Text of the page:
BBC Whitewashes Terror in Re-run of Palestinian Teacher Story
When the BBC reported back in March on a prize-winning Palestinian teacher, it managed to omit some relevant information from the story. Over four months later, the BBC chose to return to that topic with a report from the Jerusalem bureau’s Yolande Knell, which was aired (from 41:07 here) on the July 29 edition of the BBC Radio 4 program “PM.”
This time audiences were told — albeit very briefly and belatedly — about the teachers’ strike that Knell and her colleagues had previously ignored.
Back in March, there were angry scenes during a four-week walk-out over pay. Monthly salaries here are just 430 to 600 dollars; that’s less than many other public workers. Schools are badly under-resourced.
Predictably, Knell did not bother to inform listeners that the Palestinian Authority’s budgetary priorities do include spending millions of dollars a year on monthly stipends for convicted terrorists, some of whom receive more than the teachers’ salaries she quotes.
Knell’s account of the ceremony at which Hanan al Hroub received her award was as follows:
Ecstatic, she took to the stage at the ceremony in Dubai and lifted the trophy for herself and all Palestinians.
[recording]: “I did it! I won! Falastin [Palestine] won!”
As in the previous BBC report, no mention was made of this:
Associated Press staff in Dubai where the award ceremony took place reported that: “As al-Hroub accepted her award, Palestinians in the audience waved their country’s flag and some chanted, fists pumping in the air, “With our souls, our blood, we sacrifice for you Palestine.”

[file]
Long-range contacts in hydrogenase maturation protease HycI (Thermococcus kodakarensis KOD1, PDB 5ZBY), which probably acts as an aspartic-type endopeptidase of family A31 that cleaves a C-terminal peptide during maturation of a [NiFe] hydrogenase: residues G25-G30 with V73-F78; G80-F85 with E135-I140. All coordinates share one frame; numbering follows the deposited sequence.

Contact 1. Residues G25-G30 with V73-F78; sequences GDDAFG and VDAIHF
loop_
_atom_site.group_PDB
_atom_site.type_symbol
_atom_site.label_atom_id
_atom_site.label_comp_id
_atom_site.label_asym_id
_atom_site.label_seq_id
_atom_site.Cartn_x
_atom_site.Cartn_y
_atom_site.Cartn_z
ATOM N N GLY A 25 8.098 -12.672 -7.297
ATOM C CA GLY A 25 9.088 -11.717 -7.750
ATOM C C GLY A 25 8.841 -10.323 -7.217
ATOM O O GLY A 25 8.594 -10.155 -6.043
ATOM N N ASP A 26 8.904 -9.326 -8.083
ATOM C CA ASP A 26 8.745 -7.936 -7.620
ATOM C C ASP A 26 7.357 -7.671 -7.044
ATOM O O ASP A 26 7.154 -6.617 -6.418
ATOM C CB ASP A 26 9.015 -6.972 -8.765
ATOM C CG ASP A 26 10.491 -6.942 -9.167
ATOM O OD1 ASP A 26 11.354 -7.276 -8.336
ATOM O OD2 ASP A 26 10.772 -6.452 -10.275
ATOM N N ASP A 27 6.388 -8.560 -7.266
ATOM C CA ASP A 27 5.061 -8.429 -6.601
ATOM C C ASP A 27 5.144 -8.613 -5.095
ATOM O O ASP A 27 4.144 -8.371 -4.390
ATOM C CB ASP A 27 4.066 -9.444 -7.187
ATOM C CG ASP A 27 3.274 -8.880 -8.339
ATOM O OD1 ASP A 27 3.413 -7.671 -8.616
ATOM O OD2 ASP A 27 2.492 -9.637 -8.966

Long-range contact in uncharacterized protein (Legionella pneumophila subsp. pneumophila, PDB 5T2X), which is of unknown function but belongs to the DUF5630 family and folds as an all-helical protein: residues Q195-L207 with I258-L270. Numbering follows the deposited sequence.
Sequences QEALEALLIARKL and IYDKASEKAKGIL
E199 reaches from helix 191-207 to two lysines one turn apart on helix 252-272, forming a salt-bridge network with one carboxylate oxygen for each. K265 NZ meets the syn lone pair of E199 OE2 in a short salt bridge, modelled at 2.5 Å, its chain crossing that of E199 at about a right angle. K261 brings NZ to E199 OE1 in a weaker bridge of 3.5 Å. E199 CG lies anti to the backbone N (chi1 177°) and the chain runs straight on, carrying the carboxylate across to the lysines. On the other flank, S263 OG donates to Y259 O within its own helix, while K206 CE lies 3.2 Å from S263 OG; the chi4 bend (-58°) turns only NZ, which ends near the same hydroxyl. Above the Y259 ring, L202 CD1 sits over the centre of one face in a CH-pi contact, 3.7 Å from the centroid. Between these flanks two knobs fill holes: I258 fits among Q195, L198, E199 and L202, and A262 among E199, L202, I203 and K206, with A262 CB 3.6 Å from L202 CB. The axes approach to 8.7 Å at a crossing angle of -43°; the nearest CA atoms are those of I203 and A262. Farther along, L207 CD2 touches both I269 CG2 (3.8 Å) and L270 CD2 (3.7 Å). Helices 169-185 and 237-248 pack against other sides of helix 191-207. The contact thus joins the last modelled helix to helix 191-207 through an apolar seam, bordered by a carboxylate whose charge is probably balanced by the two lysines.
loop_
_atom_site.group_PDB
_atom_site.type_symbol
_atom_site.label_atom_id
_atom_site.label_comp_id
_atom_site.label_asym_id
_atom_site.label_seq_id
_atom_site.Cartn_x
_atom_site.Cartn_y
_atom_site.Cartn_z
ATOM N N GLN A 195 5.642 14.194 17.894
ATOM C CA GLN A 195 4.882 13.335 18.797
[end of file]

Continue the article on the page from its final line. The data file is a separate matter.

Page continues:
Knell went on to give listeners a sanitized account of the surge in terror attacks that commenced last autumn, erasing all Palestinian responsibility from the picture.
It was a victory that gave Palestinians hope at a miserable time. Since October [of] last year, violence here has flared. [recording of riot] These were recent clashes with Israeli soldiers at the Qalandiya checkpoint in Ramallah. This is a tough environment to grow up in.
Listeners were then told that:
Hanan herself comes from this Bethlehem refugee camp. She decided to go into teaching after her family was caught up in a shooting. Her daughters were left traumatized and didn’t get the extra help they needed at school. Now Hanan specializes in working with troubled children. Her classroom is a peaceful place where teamwork, trust, and respect are rewarded.
Although it is not clear why the BBC found it necessary to revisit this story at this time, it is obvious that Yolande Knell found nothing new to add. That is particularly remarkable given that after the peace-loving teacher made headlines in March, details emerged of her husband’s involvement in terrorism.
A Palestinian teacher who won a $1 million prize for teaching nonviolence will keep her award even though her husband participated in a terror attack that killed six Israelis.
Hanan al-Hroub received the UK-based Varkey Foundation’s Global Teacher Prize at a ceremony in Dubai earlier this month for a curriculum she called “No to Violence.”
Her husband, Omar, served 10 years in an Israeli prison after being convicted as an accomplice in a deadly 1980 bombing attack in Hebron in which the victims were walking home from Friday night Sabbath prayers, The Associated Press reported. Omar al-Hroub was a chemist who provided chemicals needed for making the bombs, the AP reported.
Since the BBC last reported on this story in March, the terror attack in which the man who became its protagonist’s husband participated, has been glorified by Mahmoud Abbas’ Fatah party on Facebook and in an official Palestinian Authority newspaper.